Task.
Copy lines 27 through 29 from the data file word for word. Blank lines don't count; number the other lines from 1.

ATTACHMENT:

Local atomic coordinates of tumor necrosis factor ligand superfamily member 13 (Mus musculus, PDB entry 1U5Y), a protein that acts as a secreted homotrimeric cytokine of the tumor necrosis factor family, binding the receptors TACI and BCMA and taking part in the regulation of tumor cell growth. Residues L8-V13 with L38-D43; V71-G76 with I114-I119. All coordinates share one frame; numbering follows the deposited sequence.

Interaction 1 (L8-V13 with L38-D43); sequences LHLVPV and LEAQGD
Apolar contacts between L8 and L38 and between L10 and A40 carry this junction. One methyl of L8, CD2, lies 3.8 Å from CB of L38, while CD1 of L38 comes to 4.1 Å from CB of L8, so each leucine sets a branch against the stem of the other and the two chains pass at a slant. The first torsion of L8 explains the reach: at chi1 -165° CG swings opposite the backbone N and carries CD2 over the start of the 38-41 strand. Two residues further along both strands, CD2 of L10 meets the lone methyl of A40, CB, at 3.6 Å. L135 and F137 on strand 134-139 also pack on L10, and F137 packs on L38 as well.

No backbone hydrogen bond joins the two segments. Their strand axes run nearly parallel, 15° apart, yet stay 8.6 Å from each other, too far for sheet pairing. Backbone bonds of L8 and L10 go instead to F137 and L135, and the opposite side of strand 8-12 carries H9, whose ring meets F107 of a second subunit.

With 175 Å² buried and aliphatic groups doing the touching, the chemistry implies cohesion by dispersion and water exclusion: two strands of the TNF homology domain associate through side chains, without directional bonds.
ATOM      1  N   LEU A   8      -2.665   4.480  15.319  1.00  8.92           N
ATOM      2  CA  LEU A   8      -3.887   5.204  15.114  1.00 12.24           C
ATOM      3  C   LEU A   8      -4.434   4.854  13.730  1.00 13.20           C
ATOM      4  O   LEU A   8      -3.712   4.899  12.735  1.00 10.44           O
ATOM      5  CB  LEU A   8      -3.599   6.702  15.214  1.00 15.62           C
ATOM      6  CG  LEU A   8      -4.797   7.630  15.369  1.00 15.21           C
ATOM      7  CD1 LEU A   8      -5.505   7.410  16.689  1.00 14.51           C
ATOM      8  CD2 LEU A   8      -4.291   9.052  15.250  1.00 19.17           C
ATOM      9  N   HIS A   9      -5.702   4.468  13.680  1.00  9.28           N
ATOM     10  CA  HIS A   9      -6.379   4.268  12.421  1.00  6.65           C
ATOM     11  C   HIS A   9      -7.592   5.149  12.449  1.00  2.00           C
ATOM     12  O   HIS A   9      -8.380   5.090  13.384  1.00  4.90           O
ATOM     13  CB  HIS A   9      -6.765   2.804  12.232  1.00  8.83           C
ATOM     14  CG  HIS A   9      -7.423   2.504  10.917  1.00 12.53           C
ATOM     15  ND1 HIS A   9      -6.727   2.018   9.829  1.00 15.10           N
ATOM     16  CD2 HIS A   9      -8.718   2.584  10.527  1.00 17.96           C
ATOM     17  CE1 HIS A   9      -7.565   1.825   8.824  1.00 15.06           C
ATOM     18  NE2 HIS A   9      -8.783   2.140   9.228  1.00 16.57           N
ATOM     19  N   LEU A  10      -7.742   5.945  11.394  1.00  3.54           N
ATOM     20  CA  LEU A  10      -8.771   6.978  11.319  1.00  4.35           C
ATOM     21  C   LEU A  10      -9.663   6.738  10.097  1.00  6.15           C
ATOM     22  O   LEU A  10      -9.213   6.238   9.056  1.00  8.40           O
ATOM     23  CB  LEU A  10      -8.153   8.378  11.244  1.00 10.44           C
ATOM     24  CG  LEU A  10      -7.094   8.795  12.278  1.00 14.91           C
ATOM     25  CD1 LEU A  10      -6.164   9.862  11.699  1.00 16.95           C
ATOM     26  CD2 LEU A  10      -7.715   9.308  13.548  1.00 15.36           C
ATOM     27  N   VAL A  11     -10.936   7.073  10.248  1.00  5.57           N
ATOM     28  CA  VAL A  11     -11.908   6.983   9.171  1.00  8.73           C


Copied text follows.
ATOM     22  O   LEU A  10      -9.213   6.238   9.056  1.00  8.40           O
ATOM     23  CB  LEU A  10      -8.153   8.378  11.244  1.00 10.44           C
ATOM     24  CG  LEU A  10      -7.094   8.795  12.278  1.00 14.91           C